During a speech to the National Freedom of Information Coalition in Cincinnati last month I asked fellow advocates: “Aren’t we sick and tired of going to the same conferences year after year and telling and hearing the same stories about how government denies basic public records requests or takes years to respond?”

It’s time to turn the fatigue of our complaints into a unified code.

Transparency advocates should steal a page from the playbook of the American Legislative Exchange Council, known as ALEC. ALEC is a nonprofit, members-only group of conservative lawmakers from every state who partner with the private sector. Behind closed doors, they devise, draft and share state-level laws to be distributed among state governments throughout the United States. To be clear, the only page I would mirror from ALEC, which was started in 1973 by an Illinois House staffer, is to corral like-minded advocates to draft and share national legislation to promote transparency in government.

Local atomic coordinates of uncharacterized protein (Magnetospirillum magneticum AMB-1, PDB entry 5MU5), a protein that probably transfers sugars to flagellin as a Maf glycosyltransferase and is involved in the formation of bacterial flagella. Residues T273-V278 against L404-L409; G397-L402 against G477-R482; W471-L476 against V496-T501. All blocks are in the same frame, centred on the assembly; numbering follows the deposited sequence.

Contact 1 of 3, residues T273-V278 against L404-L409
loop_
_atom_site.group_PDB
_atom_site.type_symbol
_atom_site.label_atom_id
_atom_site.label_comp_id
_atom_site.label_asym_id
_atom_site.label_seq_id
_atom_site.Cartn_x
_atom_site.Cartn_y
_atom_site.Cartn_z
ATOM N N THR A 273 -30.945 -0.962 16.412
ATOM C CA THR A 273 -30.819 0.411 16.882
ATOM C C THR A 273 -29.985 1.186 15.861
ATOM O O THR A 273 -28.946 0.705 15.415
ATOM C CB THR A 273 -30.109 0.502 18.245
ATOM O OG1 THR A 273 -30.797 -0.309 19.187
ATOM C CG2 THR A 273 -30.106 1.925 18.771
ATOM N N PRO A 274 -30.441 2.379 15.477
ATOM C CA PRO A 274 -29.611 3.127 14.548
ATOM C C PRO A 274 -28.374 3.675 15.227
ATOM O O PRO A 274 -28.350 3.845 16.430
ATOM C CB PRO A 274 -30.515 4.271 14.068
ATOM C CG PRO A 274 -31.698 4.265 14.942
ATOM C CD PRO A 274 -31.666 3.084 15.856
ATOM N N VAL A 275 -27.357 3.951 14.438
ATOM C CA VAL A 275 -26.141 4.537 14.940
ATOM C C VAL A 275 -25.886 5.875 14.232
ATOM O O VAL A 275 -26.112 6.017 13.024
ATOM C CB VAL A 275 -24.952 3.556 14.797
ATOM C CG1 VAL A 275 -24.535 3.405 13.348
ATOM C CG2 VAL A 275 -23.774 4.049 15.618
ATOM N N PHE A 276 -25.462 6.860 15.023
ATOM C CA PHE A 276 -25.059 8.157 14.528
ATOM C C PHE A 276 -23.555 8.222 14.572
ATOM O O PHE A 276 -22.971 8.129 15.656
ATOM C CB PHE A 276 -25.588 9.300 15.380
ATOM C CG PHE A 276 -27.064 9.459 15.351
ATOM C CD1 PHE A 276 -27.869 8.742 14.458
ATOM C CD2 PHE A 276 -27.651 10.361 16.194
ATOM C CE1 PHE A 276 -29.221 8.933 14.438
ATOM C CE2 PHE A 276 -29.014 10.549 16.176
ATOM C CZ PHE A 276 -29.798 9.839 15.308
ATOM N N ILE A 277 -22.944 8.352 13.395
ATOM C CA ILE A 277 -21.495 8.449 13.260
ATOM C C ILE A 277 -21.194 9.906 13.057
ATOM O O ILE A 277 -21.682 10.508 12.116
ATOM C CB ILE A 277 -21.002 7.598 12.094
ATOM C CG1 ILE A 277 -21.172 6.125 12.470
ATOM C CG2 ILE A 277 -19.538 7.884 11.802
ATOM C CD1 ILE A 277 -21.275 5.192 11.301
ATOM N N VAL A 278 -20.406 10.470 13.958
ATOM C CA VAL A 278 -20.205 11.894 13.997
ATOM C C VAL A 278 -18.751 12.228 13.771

“For generations, ALEC has been where legislators go to better understand how and what to legislate,” ALEC executive director Lisa B. Nelson wrote in an annual report. “They learn from each other about what worked and what didn’t, so as to not repeat the mistakes of their predecessors or colleagues from different states.”

In conducting more than 2,000 trainings and speeches for government officials, journalists and corporations, I’ve learned that transparency advocates regularly commit the same mistake:

  • Requestors rarely read the laws governing release of records—and the biggest offenders seem to be journalists.